Homosexuality could be classed under "lust", perhaps, and in some theology that's held as the *least* destructive sin, far less difficult to overcome than things like gluttony, apathy, anger, or pride. That last one may be the worst of all, because it breeds the self-love and conceit that motivates and lets us justify all others.

A person walks into a Christian church and says:
“I’m a Christian.
I’m a practicing homosexual and I intend to remain this way.
I can see that the Christian Bible says that homosexuality is a sin.
I expect the church to treat me as if I’m not intentionally sinning.”
Should the Christian church be condemned for not accepting the person?


(Hell NO! Give them an award for upholding God's Word and standards - and start raising funds as they will be sued!)

Regarding Neo: "I'm just wondering why you brought that particular group of people up. I may have missed something in the comments, but the article seemed like it addresses primarily those who don't profess to be Christians."

I think the article is addressing/representing Christians primarily, with an understanding that others probably will read also. The author uses language like "we" to describe Christian thought throughout the article.

Flee from sexual immorality. All other sins a person commits are outside the body, but whoever sins sexually, sins against their own body. 19 Do you not know that your bodies are temples of the Holy Spirit, who is in you, whom you have received from God? You are not your own; 20 you were bought at a price. Therefore honor God with your bodies.
(any immorality is taking the precious body of Jesus Christ and forcing it into terrible sin -be not deceived...)

I wrote to you in my letter not to associate with sexually immoral people— not at all meaning the people of this world who are immoral, or the greedy and swindlers, or idolaters. In that case you would have to leave this world. But now I am writing to you that you must not associate with anyone who claims to be a brother or sister[c] but is sexually immoral or greedy, an idolater or slanderer, a drunkard or swindler. Do not even eat with such people.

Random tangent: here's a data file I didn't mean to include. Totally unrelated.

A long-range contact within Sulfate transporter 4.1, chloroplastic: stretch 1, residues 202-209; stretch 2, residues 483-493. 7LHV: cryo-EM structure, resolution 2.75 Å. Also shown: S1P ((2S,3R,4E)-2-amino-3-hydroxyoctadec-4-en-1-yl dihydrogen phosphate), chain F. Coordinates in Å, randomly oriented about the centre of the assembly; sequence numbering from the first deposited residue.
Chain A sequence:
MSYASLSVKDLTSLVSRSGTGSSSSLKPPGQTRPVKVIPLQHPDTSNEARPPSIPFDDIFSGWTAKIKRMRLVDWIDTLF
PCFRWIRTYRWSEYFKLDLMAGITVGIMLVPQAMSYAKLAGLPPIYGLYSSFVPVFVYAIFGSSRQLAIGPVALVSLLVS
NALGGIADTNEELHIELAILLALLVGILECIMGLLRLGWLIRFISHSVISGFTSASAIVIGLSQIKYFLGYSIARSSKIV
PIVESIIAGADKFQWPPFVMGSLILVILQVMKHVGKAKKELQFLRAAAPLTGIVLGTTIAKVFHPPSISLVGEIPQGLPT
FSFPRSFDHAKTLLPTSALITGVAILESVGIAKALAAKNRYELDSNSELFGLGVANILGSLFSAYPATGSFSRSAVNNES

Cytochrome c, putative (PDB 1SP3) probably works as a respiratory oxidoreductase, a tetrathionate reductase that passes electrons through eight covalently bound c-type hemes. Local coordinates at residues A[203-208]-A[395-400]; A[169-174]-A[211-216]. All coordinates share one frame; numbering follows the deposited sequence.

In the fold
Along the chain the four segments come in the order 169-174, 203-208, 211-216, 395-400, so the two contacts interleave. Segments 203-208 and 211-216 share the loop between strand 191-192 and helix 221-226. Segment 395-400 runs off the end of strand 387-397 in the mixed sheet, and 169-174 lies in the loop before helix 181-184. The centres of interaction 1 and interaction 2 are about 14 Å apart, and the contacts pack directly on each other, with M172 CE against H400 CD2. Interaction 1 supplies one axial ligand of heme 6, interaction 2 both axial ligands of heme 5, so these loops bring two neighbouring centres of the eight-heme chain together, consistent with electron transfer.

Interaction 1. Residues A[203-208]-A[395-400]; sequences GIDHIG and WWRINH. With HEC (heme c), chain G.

(This is so clear you have to be a moral idiot and ant-Christ in your sould to reject this - it covers all sexual and other sins...)

Bad word choice on my part - it seemed to me that the article was talking *to* Christians, but was primarily *about* people who do not profess to be Christians.

Looking back at it, I do see one paragraph that talks about professing Christians pretty explicitly (starting their own denominations, turning to pro-gay theology, etc.) That just struck me as a side point, although it's quite possible I'm misunderstanding the thrust of the original article.

"This is so clear you have to be a moral idiot and ant-Christ (sic) in your sould (sic) to reject this - it covers all sexual and other sins..."

Filled with the love of Christ, aren't we?

http://www.youtube.com/watch?v=umLUKBlpyoY

Have a care, William. That whole "sword of God" thing is a metaphor.

Well said, William Oosterman.

To Bennett,
To be fair, you must be able to see that it can be very aggravating to see so many people not understanding what God has already said very clearly. The Scripture that Oosterman put forth is clear; yet people in and out of the church can't figure it out. I totally understand Oosterman's zeal. I frequently feel the same way, and insult is added to injury when the Christian who points out some of these things is ridiculed as being intolerant or a bigot.
God says things in his Word that are very clear; He also says some things that take more careful thought to understand. But when people can't figure out the really basic stuff, and then attack the Christian who has things pretty well figured out, it's infuriating.

Hello,

Thank you for tackling this subject. I can't say I agree totally with your point but I won't be dogmatic about it. I will offer biblical examples that I believe support my stance.

You say that the bible does not elevate homosexuality above all other sins. I would say it does not either but it is addressed in a special way.

First, a general example. Ephesians 5:23-33 is a treatise of how marriage (between a man and a women) is likened to the relationship Jesus has with His bride. Therefore, it is a Godly foundation. Corrupting it carries special significance.

Secondly and more specifically, Sodom was destroyed for homosexuality, which is a pretty big indicator of how God feels about that sin. But even more so, it was destroyed *as an example* to the ungodly. God didn't destroy Sodom because they were gossipers as an example to the rest of us. He didn't destroy Sodom because they were slanderers as an example to the rest of us. He destroyed the city for homosexuality as an example. 2 Peter 2:6 explains. As does Jude 1:7.

A second specific example is that homosexuality isn't just a sin among sins, it is a JUDGMENT. (Romans 1:21-32).

That said, homosexuality is a sin and like any and all sins, Jesus will forgive them if the offender repents. He is a merciful God and will allow the penitent person to be washed if they are sincere.


When the Word of God is clear, as is the case in what Oosterman presented, and people don’t accept the Word, but rather, attack the one presenting it, it makes me think of the following analogy: